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Max Minute: Convalescent Plasma Getting More Attention As Search Continues For COVID-19 Treatment

NEW YORK (CBSNewYork) -- Patients who have recovered from COVID-19 may now be able to help others who are infected.

CBS2's Dr. Max Gomez has more on convalescent plasma in his latest Max Minute.

As the pandemic endures and continues to spread across the U.S. and the world, an urgent search continues for a safe and effective treatment for the millions who have been infected with the SARS-COVID-2 virus. One such candidate is convalescent plasma.

That's plasma taken from the blood of recovered COVID-19 patients. It contains what doctors call neutralizing antibodies, antibodies that can attach to the coronavirus and prevent it from infecting human cells.

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Now, a new pre-print study, that's one that has yet to be peer reviewed, from Mount Sinai's Icahn School of Medicine, finds that patients who received convalescent plasma high in neutralizing antibodies were more likely than control patients to survive and less likely to need additional oxygen.

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While this is an encouraging treatment development, there are some limitations in turning convalescent plasma into a large scale therapy. Yes, there are many thousands of recovered COVID-19 patients, but they would have to volunteer to donate their plasma, and they would have to be thoroughly screened to ensure they're not carrying some other infectious disease such as hepatitis or HIV. Plus, the patient and donor must be the same blood type.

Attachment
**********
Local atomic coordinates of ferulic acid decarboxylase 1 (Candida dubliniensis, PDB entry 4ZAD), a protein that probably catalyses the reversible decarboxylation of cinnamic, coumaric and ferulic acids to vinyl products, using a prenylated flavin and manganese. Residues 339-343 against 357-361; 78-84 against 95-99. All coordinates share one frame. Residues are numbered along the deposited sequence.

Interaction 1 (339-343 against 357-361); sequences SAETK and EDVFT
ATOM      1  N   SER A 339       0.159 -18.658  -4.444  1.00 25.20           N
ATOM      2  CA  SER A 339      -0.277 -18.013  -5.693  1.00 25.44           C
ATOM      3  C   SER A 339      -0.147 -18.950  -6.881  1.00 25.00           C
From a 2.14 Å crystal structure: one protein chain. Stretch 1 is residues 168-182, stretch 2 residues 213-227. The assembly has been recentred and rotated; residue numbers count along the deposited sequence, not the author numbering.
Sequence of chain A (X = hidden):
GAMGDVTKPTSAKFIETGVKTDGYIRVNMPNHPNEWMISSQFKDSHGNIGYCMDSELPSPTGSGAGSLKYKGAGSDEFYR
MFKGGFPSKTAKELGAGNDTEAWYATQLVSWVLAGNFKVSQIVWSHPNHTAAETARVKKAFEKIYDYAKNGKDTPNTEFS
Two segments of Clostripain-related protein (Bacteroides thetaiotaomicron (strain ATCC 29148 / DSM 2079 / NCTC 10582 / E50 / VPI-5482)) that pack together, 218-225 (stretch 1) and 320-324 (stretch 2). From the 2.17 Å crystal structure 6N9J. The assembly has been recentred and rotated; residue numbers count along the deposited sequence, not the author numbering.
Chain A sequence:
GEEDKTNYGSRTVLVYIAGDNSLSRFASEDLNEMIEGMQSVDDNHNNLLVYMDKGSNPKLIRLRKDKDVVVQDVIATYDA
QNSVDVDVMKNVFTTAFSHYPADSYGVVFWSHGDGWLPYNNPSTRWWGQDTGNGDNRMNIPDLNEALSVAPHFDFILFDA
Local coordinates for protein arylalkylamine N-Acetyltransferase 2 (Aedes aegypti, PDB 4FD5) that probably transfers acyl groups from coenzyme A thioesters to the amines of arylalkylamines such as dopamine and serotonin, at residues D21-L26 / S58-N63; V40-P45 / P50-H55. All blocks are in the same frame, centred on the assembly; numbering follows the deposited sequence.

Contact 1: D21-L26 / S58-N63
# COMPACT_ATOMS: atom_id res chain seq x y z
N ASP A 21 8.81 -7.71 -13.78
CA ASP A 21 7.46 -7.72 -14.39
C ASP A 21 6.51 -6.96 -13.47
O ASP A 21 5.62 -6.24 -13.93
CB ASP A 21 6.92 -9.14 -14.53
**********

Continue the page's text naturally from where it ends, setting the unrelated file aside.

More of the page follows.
A more likely usefulness for these antibodies would be to clone them and then manufacture them in large, pure, non-blood-type quantities in the lab, something that is already done for a number of antibodies that have been converted into drugs.

For the top questions people have been asking about the coronavirus, visit, and go to to submit your question.

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